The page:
Can you now get the J&J vaccine in the US?
The Johnson & Johnson one-shot vaccination was supposed to make distibution easier, but a small number of blood clots forced the CDC to reassess its use.
The United States has resumed use of the Johnson & Johnson covid-19 vaccination after health regulators lifted an 11-day pause. The vaccination’s use was temporarily suspended at the start of this month after reports of recipients suffering from rare blood clots.
Around eight million doses of the J&J vaccine had been administered before the pause and the Centers for Disease Control and Prevention (CDC) have so far found 15 cases of the rare disorder known as cerebral venous sinus thrombosis.
But despite now getting the green light from the CDC, manufacturing issues in one of the factories producing the one-shot vaccination threaten to delay the distribution process.
US lifts J&J pause after CDC verdict
After conducting their own research into the scale of the problem, the CDC and the Food and Drug Administration (FDA) decided that the benefits outweighed the small risk of blood clots.
The J&J vaccine is the only on-shot vaccination currently approved for use in the United States and it offers a much easier way to get individuals in isolated communities immunised against the virus. The highest rate of blood clots was found amongst women aged between 18 and 49, with a frequency of seven instances of thrombosis per million shots administered.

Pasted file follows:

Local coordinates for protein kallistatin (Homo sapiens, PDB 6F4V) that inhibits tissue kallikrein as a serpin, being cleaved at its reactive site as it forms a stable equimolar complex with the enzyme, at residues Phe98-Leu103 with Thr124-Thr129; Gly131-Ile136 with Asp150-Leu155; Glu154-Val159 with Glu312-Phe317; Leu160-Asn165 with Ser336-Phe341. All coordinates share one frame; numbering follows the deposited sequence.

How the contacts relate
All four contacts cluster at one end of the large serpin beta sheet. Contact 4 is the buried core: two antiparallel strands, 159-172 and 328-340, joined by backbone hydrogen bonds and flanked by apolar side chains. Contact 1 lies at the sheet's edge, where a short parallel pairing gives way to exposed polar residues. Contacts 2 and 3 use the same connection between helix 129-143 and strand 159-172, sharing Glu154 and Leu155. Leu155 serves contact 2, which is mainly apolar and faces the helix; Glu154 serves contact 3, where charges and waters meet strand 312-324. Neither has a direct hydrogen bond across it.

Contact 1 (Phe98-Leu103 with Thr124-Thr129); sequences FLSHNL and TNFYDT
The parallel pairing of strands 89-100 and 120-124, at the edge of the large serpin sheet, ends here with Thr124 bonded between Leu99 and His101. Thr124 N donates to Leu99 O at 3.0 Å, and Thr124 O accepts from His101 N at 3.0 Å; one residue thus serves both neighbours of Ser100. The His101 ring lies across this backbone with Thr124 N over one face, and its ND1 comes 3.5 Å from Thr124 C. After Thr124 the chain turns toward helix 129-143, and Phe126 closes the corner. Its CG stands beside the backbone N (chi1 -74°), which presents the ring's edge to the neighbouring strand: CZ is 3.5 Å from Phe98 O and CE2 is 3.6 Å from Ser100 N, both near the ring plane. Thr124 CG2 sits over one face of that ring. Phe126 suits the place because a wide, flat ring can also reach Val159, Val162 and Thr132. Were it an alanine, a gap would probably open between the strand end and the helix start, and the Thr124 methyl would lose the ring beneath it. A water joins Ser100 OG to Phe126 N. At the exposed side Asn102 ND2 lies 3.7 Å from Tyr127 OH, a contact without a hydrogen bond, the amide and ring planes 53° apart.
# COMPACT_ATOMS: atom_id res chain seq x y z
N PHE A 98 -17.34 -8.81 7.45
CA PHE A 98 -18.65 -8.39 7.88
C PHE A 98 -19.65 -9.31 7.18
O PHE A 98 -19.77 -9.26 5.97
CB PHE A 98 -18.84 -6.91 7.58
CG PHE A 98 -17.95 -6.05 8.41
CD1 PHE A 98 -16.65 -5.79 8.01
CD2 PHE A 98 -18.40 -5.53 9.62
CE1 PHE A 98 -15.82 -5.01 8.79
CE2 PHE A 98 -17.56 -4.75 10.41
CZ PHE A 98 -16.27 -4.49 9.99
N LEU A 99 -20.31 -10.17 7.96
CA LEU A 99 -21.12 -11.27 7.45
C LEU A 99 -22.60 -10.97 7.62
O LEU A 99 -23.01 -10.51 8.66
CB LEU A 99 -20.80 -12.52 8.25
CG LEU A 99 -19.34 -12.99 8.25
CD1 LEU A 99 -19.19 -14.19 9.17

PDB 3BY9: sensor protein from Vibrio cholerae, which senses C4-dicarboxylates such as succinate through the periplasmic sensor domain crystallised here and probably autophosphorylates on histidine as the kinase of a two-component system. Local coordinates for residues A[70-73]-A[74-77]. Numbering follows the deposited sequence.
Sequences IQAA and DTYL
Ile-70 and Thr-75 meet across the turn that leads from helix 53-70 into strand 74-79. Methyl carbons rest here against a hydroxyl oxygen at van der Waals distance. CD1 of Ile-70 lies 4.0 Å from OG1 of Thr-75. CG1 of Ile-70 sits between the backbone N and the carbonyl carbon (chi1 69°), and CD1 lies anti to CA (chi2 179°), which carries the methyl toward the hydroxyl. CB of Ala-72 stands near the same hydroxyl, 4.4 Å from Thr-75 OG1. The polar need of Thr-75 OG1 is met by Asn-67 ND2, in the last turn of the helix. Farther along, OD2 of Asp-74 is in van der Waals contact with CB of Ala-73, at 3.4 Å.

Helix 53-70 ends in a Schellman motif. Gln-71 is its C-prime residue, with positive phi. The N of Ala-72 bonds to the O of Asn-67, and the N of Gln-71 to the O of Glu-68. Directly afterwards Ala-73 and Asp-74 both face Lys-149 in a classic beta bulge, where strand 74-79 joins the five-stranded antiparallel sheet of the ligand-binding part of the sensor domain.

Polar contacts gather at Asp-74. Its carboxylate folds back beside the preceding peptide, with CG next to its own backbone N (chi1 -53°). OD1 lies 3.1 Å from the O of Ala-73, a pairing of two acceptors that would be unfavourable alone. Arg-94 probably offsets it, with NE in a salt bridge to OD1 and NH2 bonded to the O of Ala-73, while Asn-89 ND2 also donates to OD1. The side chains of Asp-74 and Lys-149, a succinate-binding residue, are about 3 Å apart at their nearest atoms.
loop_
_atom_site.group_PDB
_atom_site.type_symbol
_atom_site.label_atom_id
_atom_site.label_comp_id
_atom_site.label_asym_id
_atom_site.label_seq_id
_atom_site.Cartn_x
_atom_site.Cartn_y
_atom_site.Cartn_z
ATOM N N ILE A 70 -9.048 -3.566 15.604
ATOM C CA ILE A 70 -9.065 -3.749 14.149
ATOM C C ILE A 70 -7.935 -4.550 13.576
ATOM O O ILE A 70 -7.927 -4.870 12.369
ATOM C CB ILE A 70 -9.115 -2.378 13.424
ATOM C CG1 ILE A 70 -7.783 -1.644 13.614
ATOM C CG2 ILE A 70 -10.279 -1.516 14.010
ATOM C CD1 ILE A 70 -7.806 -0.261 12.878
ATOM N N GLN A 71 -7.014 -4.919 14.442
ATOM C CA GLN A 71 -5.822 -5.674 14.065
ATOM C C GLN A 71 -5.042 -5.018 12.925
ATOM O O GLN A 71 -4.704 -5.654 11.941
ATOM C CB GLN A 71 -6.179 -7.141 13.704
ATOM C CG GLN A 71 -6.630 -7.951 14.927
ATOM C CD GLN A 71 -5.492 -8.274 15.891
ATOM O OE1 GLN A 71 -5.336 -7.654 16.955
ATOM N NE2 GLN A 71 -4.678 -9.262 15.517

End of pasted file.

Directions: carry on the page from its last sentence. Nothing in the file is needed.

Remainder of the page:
Dr. Janet Woodcock, acting commissioner of the FDA, said: "Both agencies have full confidence that this vaccine's known and potential benefits outweigh its known and potential risks in individuals 18 years and older.”
Manufacturing issues plague Johnson & Johnson distribution
Aside from the concern over the rare side effect, the rollout of the J&J vaccine has been complicated by issues in the manufacturing process. To speed up the production Johnson & Johnson have licensed around ten other companies to make the one-shot vaccine in their own facilities.
However that has caused additional problems with a factory in Baltimore blamed with the contamination of millions of vaccine doses. It is reported that workers at a plant ran by emergent BioSolutions mixed up the ingredients for the Johnson & Johnson and AstraZeneca vaccines, both of which are made on site. The human error is thought to have rendered up to 15 million doses unusable, and has delayed shipments of the J&J vaccine.
That mix-up sparked an FDA investigation into the Baltimore factory which found that the facility was not suitable for producing the vaccines. The support outlines nine areas of concern, from peeling paint and damaged floors to insufficient training for staff members.
The FDA found that the site was not in a “clean and sanitary condition” and the manufacturing process left the doses produced there susceptible to cross-contamination. An unknown brown residue was found on both the floors and the walls in the room in which vials are filled with vaccine doses.